Planning for Individuals with Disabilities in Pennsylvania, Delaware, Maryland and Washington, D.C. Area FAQs
Special education, estate planning and disability law firm with offices in Berwyn, Wyomissing, Scranton, Wilmington DE and Washington, D.C. Area
Estate planning, special needs planning and disability law firm of McAndrews Law Offices, P.C. was founded in 1983 to guide families through their estate planning options, including special considerations for the care and support of individuals with disabilities.
To learn more about how to plan for your family’s future, read the answers to these frequently asked questions about estate planning for individuals with disabilities. Also, access our estate planning FAQs for answers to general questions about wills and trusts. Our wills and trusts lawyers can discuss your individual circumstances and help you create an effective plan — including special needs trusts and guardianship arrangements.
Consult Pennsylvania, Delaware and Washington D.C. area estate planning attorneys to learn more about protecting your child with a disability
Consult PA, DE, and Washington, D.C. Area special education, estate planning and disability lawyers at McAndrews Law Offices, P.C. at 610.648.9300 or contact us online to schedule an appointment.
- Why do I need a will?
- Why do I need a trust?
- What is a discretionary trust?
- What is a power of attorney?
- What is a guardian?
- What information should I gather before I contact an attorney to prepare a will?
A will ensures that your choices of estate administrator, beneficiaries and guardians are honored after your death. A will is especially important if you care for a family member who has a disability. If your family includes a person with disabilities or an individual who may require long-term skilled care, consider establishing a special needs trust. A properly drafted will can also reduce death taxes and costs associated with administering your estate.
Trusts are often essential to ensure the proper management of property left to individuals who are minors, disabled or irresponsible. Trusts — such as credit shelter trusts, disclaimed property trusts or irrecoverable life insurance trusts — can also significantly reduce the death taxes, especially in larger estates.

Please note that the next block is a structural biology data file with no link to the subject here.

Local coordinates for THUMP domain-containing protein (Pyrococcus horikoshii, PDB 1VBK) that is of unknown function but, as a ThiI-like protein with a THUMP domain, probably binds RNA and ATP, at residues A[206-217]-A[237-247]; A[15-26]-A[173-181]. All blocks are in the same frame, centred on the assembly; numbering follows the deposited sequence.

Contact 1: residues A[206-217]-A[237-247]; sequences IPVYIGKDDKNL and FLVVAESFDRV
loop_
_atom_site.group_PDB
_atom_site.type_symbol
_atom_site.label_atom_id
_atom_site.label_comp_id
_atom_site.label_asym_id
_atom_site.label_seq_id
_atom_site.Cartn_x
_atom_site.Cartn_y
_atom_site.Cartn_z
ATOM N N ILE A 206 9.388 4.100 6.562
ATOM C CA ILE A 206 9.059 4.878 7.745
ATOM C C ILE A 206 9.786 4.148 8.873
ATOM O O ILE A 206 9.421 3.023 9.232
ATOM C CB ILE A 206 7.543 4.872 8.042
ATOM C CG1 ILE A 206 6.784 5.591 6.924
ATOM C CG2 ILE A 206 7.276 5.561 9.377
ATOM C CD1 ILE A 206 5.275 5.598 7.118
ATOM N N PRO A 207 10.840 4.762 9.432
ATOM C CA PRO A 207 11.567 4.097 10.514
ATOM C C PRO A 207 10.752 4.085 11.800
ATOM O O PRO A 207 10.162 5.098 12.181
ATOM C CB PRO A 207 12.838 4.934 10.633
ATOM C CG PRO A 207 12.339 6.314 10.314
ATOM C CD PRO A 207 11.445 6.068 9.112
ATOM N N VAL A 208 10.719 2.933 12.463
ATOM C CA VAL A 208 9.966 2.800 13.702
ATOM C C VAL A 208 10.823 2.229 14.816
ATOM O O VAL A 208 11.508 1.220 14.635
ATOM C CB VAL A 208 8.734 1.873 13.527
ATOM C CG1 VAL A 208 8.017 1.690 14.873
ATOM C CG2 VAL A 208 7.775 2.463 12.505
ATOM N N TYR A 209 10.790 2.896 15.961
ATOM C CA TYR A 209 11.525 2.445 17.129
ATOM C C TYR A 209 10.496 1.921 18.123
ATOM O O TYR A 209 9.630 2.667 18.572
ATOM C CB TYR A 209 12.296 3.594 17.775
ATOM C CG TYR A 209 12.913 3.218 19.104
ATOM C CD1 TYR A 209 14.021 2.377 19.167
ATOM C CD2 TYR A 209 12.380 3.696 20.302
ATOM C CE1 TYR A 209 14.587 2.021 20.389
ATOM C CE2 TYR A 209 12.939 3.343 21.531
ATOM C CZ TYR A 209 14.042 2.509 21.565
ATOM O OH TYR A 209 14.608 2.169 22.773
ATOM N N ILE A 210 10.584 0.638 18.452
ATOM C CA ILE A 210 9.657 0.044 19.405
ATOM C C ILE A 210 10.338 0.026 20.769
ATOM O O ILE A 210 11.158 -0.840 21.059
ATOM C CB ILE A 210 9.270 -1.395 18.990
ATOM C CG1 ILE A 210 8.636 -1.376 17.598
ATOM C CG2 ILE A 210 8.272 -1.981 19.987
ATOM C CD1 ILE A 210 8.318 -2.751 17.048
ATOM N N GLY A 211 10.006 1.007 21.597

A discretionary trust is created either during the lifetime of the settlor or through a person’s will, for the benefit of one or more persons, and in which the trustee retains full discretion to determine the level of assets provided to the beneficiaries of the trust — known as a special needs trust. This can make assets available for a person with disabilities without disqualifying that person from taking advantage of crucial governmental programs, such as Medical Assistance (Medicaid) and Supplemental Security Income (SSI).
4. What is a power of attorney?
A power of attorney is a written document signed by a competent individual that authorizes another to act as the individual’s agent — typically in financial or medical matters. If it is drafted as a durable power of attorney, the authority to act by the holder of the power survives incapacity of the maker.
A guardian is a person appointed by a court to make financial and personal decisions for an adult incapacitated person. In 1992, Pennsylvania enacted a limited guardianship statute that allows a court to find a person totally or partially incapacitated and to appoint either a limited guardian or a plenary (full) guardian. The appointment of a family member or any other person as guardian does not increase the financial responsibility of the guardian to support the person with disabilities.
Collect the following information and documents for your appointment with McAndrews Law Offices, P.C.:
- Your wishes for the distribution of your assets
- Names of an executor and alternate executor — individuals you trust to manage the affairs of your estate after you pass
- Names of guardians of your minor children — individuals you trust to care for your children
- The amount of your approximate net worth — if your net estate, including life insurance, exceeds the current or future estate tax exclusion, tax planning may be necessary to avoid substantial death taxes
- Information about your family member who has a disability — include the nature of the disability and the long-term prognosis for that person
- Any existing estate planning documents such as wills, powers of attorney, trusts, child support orders and guardianship decrees